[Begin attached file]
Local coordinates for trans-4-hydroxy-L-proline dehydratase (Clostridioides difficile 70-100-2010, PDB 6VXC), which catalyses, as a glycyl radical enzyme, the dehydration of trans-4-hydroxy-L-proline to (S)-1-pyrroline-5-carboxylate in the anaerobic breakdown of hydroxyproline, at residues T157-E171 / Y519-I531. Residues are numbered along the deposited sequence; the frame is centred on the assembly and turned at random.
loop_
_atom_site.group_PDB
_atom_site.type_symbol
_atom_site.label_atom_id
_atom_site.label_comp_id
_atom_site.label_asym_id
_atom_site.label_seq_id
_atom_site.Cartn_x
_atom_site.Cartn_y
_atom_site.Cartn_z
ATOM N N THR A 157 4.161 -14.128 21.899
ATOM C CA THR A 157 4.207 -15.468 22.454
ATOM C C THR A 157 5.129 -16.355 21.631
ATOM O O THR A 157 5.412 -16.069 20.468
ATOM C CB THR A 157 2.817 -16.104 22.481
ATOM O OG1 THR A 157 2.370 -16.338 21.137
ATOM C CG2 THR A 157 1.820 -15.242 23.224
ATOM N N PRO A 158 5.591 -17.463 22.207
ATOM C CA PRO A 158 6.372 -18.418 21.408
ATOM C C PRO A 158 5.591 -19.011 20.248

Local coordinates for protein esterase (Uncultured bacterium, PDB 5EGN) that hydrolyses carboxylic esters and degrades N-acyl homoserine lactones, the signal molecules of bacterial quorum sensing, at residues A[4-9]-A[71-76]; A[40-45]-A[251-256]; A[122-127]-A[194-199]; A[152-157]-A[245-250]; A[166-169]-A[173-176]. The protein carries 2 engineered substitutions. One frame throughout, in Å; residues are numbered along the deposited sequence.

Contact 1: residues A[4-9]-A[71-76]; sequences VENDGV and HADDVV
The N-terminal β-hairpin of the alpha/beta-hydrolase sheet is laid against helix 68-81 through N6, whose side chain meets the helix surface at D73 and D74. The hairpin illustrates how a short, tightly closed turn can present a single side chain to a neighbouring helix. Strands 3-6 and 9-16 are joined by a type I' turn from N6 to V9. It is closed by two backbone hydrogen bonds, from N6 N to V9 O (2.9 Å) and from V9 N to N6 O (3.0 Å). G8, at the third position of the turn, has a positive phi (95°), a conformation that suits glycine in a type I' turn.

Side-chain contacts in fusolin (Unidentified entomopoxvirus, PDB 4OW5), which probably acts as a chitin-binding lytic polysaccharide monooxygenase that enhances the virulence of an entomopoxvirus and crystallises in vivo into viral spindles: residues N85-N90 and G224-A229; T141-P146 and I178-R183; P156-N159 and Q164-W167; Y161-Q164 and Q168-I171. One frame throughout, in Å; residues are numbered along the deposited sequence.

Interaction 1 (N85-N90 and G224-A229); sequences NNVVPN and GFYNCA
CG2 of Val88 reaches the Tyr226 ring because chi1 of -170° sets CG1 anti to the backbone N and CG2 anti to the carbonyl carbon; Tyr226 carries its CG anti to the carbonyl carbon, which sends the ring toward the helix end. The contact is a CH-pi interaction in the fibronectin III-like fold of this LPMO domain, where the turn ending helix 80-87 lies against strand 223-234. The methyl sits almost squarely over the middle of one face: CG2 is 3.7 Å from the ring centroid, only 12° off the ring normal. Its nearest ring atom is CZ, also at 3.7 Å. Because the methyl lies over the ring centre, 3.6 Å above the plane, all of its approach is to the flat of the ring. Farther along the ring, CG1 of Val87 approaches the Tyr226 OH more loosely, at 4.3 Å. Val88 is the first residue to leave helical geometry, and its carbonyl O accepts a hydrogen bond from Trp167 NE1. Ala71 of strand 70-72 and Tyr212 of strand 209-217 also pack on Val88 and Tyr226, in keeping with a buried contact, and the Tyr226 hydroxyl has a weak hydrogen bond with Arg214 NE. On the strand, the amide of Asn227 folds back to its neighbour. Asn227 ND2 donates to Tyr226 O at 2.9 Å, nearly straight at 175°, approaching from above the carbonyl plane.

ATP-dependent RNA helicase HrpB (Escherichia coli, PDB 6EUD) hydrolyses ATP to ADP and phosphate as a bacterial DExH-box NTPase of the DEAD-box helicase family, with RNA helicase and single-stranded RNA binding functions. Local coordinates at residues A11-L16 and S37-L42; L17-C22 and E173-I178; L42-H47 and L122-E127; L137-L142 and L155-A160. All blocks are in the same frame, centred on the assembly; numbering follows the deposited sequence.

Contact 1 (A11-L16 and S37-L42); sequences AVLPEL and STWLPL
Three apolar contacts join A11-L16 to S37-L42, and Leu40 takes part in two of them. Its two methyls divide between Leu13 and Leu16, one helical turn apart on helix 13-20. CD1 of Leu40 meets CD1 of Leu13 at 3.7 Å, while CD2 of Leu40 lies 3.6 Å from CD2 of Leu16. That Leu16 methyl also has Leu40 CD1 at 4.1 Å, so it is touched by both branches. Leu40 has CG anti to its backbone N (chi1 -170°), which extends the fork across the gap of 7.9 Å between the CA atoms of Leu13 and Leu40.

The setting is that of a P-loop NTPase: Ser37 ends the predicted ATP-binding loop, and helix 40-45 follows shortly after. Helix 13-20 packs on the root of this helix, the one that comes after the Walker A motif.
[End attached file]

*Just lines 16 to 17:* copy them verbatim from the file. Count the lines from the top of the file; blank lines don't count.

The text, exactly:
ATOM C CB THR A 157 2.817 -16.104 22.481
ATOM O OG1 THR A 157 2.370 -16.338 21.137